Trajectory: Why Kevin Love isn't the best idea.

A three-time All-Star, two-time gold medal winner, and the league's premiere offensive big man. There's no team in this league that wouldn't welcome the multi-faceted Kevin Love with cliched love. The 25-year-old California native will draw the never-ending ire of offseason rumors considering his predictable falling out party with the Minnesota Timberwolves' brass. I say predictable not because of Love's personality and work ethic, but because this is the Wolves after all and it's become uncomfortably familiar.

It's not unfair to assume that half the league, in one form or another, has been linked rather loosely with Love's next destination. This includes Philadelphia, not because of its destination or quality of team, but due to Sam Hinkie's devil magic. One year in and fans have already assumed Hinkie with some level of majestic intelligence in between Brainiac and Tony Stark. Brainiac would be a decent villain in the DC movie universe but I don't think they'll go that route.

Again, the assumption is loose. There hasn't been word of Hinkie's pondering on Love from any source. And despite the trust of the General Manager, Hinkie only has one year under his belt with the organization. To assume we know what he's thinking is erroneous to an extent. All there is to go off is the move's in last year's draft, the coaching staff hiring, and mid-season trades. Hinkie's preference for young, long, hyper-athletic prospects is clear, which doesn't exactly scream "Kevin Love". But Love's on-court abilities negate that in a multitude of ways. So what would be the ultimate factor in the decision to go or not go after Love?

Sure, Love's probable preference for the West Coast, where he grew up and went to school, excludes Philadelphia. And its pretty skeptical that Love would ever want to join a team that has a multi-year rebuilding process in the works. He played in Minnesota for five years, so maybe he isn't the biggest fan. But Hinkie is Hinkie. And the Wolves are the Wolves. It's not impossible. But there's a specific, evident reason why it probably won't.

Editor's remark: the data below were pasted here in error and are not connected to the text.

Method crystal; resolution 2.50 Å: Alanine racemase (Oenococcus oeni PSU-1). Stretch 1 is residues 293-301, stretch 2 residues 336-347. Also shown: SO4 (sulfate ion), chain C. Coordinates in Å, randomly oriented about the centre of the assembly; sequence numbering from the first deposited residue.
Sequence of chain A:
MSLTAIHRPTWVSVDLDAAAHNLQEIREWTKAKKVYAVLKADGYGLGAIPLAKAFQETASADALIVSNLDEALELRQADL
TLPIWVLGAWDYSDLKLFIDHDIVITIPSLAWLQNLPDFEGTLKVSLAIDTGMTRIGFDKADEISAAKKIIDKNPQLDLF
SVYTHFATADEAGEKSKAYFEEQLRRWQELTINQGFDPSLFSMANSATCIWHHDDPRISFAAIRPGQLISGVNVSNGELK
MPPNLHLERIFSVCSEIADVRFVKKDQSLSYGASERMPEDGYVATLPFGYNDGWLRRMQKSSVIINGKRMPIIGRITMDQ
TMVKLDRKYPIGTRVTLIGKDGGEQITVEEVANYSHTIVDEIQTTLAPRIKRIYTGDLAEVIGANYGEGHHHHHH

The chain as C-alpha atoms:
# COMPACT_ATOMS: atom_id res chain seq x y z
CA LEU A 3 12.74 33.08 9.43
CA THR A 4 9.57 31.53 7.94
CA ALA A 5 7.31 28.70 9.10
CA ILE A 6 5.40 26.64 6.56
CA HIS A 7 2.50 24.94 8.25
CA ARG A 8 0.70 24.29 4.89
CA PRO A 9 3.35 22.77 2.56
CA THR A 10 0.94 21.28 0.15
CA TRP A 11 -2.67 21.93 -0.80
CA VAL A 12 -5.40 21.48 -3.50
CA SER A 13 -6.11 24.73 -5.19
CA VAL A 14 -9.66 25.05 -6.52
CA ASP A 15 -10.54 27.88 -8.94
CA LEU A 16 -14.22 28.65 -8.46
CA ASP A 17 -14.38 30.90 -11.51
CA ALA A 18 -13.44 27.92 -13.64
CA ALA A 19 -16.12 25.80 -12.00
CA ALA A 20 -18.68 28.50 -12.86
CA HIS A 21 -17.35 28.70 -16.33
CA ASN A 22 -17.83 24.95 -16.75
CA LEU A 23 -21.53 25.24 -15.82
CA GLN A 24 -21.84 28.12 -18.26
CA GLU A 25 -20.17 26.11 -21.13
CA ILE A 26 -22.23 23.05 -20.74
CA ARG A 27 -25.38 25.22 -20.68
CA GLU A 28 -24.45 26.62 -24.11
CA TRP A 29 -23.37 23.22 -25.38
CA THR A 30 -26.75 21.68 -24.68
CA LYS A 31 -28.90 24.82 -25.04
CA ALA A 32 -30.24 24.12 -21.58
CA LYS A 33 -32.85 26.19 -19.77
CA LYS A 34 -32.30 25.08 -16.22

Another demon wizard of magnificent intelligence, Nate Silver, recently discussed the value of re-signing players after their rookie contracts. What he found was an evident trajectory. Players, regardless of where they're drafted (this looks at all players drafted in the first round since the lottery began), tend to decline rather automatically in year seven of their careers. Love, drafted in 2008, will be moving to year six. Obviously a talent like Love doesn't exactly sit on an average note of the bell curve. Since 1998, only two players drafted 5th overall - Dwyane Wade and Love - have made multiple All-Star appearances. The movement of the trajectory in the example above is due largely to the mass of players that weren't worth their 5th overall selection. So it's very, very safe to assume that Love is the exception and not the rule, even without noting that his WS% in 2013-14 was the highest of his career.

So with Love, a known and improving quantity, there's a degree of certainty. The issue with why he may not be the best idea isn't because of the graph above related to him, it's with the Sixers' other assets. Acquiring Love would amount to a lot of sacrifice - perhaps both Top 10 draft picks. Releasing those values for a known one in Love is only risky because the team's other products (in this case MCW and Nerlens Noel, assuming they wouldn't be part of that trade) avoid the same trajectory that Love did. The evidence indicated above says that it's improbable. And even if luck falls through and MCW and Noel do become multi-All-Star talents, there's no indication of when that would occur. According to the data, player's peak generally at year six - when Love would be 30 years-old and in a much more probable decline.

Aside from the unrealistic chance that Love wants to play in Philadelphia (sorry), the probability of all pivotal pieces on the roster hitting their primes at the right time is much lower than worth said risk. But Love, I will stress, isn't the risk; it's everything else working out.

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